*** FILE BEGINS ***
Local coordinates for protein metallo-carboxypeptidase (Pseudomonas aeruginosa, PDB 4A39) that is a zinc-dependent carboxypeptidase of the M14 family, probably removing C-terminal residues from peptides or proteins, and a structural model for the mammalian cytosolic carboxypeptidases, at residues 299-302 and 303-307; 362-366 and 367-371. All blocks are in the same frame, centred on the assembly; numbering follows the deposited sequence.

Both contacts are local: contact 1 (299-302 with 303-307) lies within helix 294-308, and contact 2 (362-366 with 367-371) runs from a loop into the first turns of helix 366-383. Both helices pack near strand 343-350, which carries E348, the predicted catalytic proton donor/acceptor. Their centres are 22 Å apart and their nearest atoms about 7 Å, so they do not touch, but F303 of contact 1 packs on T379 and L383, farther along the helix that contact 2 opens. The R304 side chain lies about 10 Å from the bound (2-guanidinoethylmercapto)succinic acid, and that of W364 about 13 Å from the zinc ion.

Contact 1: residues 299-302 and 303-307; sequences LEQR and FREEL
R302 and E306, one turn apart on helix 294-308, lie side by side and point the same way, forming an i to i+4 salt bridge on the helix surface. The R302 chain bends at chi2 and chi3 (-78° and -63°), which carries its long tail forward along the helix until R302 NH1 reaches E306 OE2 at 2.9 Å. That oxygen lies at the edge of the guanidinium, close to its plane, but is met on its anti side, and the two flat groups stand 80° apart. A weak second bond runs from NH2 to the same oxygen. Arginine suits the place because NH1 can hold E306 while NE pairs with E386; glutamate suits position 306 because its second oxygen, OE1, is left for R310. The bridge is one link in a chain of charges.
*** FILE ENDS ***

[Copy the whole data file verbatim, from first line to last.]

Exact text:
Local coordinates for protein metallo-carboxypeptidase (Pseudomonas aeruginosa, PDB 4A39) that is a zinc-dependent carboxypeptidase of the M14 family, probably removing C-terminal residues from peptides or proteins, and a structural model for the mammalian cytosolic carboxypeptidases, at residues 299-302 and 303-307; 362-366 and 367-371. All blocks are in the same frame, centred on the assembly; numbering follows the deposited sequence.

Both contacts are local: contact 1 (299-302 with 303-307) lies within helix 294-308, and contact 2 (362-366 with 367-371) runs from a loop into the first turns of helix 366-383. Both helices pack near strand 343-350, which carries E348, the predicted catalytic proton donor/acceptor. Their centres are 22 Å apart and their nearest atoms about 7 Å, so they do not touch, but F303 of contact 1 packs on T379 and L383, farther along the helix that contact 2 opens. The R304 side chain lies about 10 Å from the bound (2-guanidinoethylmercapto)succinic acid, and that of W364 about 13 Å from the zinc ion.

Contact 1: residues 299-302 and 303-307; sequences LEQR and FREEL
R302 and E306, one turn apart on helix 294-308, lie side by side and point the same way, forming an i to i+4 salt bridge on the helix surface. The R302 chain bends at chi2 and chi3 (-78° and -63°), which carries its long tail forward along the helix until R302 NH1 reaches E306 OE2 at 2.9 Å. That oxygen lies at the edge of the guanidinium, close to its plane, but is met on its anti side, and the two flat groups stand 80° apart. A weak second bond runs from NH2 to the same oxygen. Arginine suits the place because NH1 can hold E306 while NE pairs with E386; glutamate suits position 306 because its second oxygen, OE1, is left for R310. The bridge is one link in a chain of charges.